The Words of the Marshall Family
On Monday morning, January 26, the day The World and I magazine scheduled its first anniversary banquet, federal employees were given the day off and most events in the nation's capital were called off because of heavy snow. But despite the bad conditions and some cancellations, 200 guests appeared at the elegant Four Seasons Hotel that evening for a grand celebration.
Arnaud de Borchgrave, editor-in-chief of The Washington Times, and Dr. Morton Kaplan, editor and publisher of The World and I, arrived from Houston and Chicago respectively despite disrupted air schedules. The ambassador from Ecuador arrived in a four- wheel drive jeep that he drove himself. Such determination to gather in spite of the elements sparked a special spirit among the guests, who included senators, congressmen, ambassadors, and many distinguished public figures and contributors to The World and I.
After dinner, speakers from the head table offered tributes to the magazine. Dr. Richard Rubenstein, a member of the advisory board of both The Washington Times and The World and I, explained the genesis of both publications, saying that the vision and determination of the founder, Rev. Sun Myung Moon, had brought them to a successful fruition when most people had regarded the attempts as totally impossible.
That night a Distinguished Public Service Award was presented to Senator Barry M. Goldwater (R- Arizona). Arnaud de Borchgrave praised Senator Goldwater as a staunch fighter against communism and an inspiration to The Washington Times in its efforts in the same area.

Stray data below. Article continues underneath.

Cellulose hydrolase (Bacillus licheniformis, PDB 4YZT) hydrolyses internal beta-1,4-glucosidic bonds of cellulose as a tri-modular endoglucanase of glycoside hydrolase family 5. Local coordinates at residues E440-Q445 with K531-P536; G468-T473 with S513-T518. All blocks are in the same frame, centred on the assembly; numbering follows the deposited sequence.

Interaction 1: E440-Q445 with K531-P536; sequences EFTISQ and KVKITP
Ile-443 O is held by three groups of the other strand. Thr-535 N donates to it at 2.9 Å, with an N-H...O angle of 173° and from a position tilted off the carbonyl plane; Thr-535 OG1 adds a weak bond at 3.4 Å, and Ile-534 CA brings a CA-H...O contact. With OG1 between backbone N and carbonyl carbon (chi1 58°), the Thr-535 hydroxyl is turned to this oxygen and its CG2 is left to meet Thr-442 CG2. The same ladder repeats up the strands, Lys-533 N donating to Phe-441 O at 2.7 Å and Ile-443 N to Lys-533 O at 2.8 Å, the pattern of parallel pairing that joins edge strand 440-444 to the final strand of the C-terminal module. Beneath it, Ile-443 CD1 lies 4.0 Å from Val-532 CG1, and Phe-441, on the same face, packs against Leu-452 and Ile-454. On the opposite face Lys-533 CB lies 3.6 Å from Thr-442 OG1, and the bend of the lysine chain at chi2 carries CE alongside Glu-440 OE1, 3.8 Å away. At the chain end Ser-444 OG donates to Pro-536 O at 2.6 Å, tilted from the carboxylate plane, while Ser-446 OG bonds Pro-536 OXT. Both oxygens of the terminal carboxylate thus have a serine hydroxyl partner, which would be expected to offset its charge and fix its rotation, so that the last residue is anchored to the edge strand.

Accepting the award, Senator Goldwater urged all the guests who had not done so to read a copy of The World and I and said that he was sure they would then want to subscribe. Appearing moved by the tributes and the warm atmosphere, he said he saw a new world emerging -- a new world of greater cooperation. He also said he believed the Soviet Union would change in his lifetime. As he reflected on the "I" in the magazine's title he asked the challenging question, "What can I do as one man to make this world a better place to live in?"
Toasts were offered by Dr. Bo Hi Pak, president of News World Communications; former Senator Charles Percy of Illinois; Ambassador Van Well of the Federal Republic of Germany; Arthur Burns, former Secretary of the Treasury and ambassador to West Germany; and Dr. Nicholas Kittrie of the magazine's executive advisory board, who was also the master of ceremonies for the event.
Concluding remarks came from Representative Corinne Boggs (D- Louisiana). She pointed out that nations, corporations, and political parties cannot love each other, only persons can do that, so that the "I" in this endeavor was most important. She thanked the editors, the owners, and the people who conceived of the magazine. "If there is one thing we need in our relationships throughout the world today," she continued, "it is The World and I"